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NEWS | Dec. 5, 2007

Reflections on Leadership

By Lt. Col. William Anderson 15th Airlift Squadron commander

In light of the impending retirement of our First Sergeant, Master Sgt. Brent Freeman, and his tremendous career and character, I asked him to share his thoughts for the Airlift Dispatch.

As my time in the Air Force comes to a close, I have thought a lot about my military experiences and the leadership qualities I have acquired throughout my career. Some I learned through formal training, but most I learned from my previous supervisors. Most of my supervisors had a positive influence on me, but the ones that had a negative influence are the ones I learned the most from. They taught me about the kind of supervisor I didn't want to become.

The most important quality to me is integrity; integrity means alignment of words and actions with inner values. It means sticking to values even when an alternative path may be easier or more advantageous. A leader with integrity can be trusted and will be admired for sticking to strong values. They are powerful models for people to copy, thus building an entire organization with strong, effective cultural values.

Dedication is another quality a good leader should possess. Dedication means spending whatever time and energy on a task is needed to get the job done, rather than giving it whatever time you have available. The work of most leadership positions is not something to do 'if time permits.' It means giving your whole self to the task, dedicating yourself to success and leading others with you.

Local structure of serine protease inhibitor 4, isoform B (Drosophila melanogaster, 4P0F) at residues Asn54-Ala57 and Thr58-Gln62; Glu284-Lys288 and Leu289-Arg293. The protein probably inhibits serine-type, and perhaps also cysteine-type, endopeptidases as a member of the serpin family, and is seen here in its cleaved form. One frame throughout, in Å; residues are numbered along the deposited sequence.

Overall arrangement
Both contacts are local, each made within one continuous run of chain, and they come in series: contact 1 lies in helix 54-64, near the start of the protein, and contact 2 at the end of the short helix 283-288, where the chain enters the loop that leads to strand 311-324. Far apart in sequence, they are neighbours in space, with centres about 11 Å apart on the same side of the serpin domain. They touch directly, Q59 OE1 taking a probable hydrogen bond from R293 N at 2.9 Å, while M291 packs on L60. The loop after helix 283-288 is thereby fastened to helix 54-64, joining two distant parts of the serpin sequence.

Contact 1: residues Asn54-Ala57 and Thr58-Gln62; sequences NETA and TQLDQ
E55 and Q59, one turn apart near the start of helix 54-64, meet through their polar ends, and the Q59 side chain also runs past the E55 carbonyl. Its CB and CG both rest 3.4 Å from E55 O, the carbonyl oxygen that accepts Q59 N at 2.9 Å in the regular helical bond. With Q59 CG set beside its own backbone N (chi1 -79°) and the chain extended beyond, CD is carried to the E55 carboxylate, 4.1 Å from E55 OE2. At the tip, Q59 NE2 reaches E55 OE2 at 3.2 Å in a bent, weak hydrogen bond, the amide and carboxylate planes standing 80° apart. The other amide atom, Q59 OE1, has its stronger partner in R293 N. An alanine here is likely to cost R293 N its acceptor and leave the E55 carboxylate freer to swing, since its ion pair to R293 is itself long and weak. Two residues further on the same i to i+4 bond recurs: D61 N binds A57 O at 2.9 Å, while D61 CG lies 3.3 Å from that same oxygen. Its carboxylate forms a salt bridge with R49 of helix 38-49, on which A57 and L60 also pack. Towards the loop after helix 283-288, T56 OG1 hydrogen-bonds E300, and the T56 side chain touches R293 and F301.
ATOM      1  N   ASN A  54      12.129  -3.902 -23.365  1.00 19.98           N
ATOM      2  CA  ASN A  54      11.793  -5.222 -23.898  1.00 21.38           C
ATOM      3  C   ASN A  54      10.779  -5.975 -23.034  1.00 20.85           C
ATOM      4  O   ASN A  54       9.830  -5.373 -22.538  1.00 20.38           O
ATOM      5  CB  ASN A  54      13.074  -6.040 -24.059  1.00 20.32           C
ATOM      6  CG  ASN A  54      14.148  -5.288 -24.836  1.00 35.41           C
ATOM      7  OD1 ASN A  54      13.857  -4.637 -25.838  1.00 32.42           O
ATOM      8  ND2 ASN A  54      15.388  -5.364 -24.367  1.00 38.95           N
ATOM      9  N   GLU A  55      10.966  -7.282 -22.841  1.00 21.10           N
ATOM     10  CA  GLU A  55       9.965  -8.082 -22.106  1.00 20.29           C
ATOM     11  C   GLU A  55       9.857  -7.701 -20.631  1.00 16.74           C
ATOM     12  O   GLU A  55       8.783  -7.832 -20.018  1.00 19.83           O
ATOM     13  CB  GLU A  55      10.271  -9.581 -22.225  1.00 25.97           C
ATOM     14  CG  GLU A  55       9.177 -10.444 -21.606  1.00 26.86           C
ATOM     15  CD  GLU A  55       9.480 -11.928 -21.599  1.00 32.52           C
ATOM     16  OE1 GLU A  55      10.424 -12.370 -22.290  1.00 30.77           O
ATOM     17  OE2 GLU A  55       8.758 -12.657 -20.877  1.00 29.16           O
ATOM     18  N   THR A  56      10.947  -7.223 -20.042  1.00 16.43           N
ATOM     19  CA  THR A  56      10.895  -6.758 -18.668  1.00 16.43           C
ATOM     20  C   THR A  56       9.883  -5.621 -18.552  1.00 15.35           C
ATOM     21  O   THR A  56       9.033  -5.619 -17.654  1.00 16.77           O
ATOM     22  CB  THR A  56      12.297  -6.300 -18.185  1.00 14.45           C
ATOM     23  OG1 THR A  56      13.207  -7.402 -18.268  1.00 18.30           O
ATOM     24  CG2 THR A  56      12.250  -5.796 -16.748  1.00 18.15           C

Another key quality is humility. Humility is the opposite of arrogance and narcissism. It means recognizing that you are not inherently superior to others. My first squadron superintendent could have used more humility. He truly believed he was better than anyone with fewer stripes than him. His first words to me were, "You know I don't like Airmen don't you, Freeman?" Those words stuck with me, and I made sure I never treated Airmen junior in grade to me like I was better than them. I treat each and every one with respect and demand nothing less from them.

Openness is an important skill to develop. Open leaders listen to their people without trying to shut them down. Openness also treats other ideas as potentially better than one's own. My last job involved a lot of unconventional troubleshooting due to the age and equipment shortages. My supervisor would gather all of us together and solicit ideas. He would listen to all ideas and encourage us to try some of them. He would offer his thoughts when he saw we were stuck. That taught me a great deal about being a leader. If you always tell your people what needs to be done, you are not allowing them to develop and build confidence.

These qualities are ones I learned throughout my career and they have served me well. I will take them with me as I transition into life after the military. Again, integrity is the most important. When you're in the business of saving lives and delivering freedom, taking the easy road is not an option. Thank you all for what you do for our country.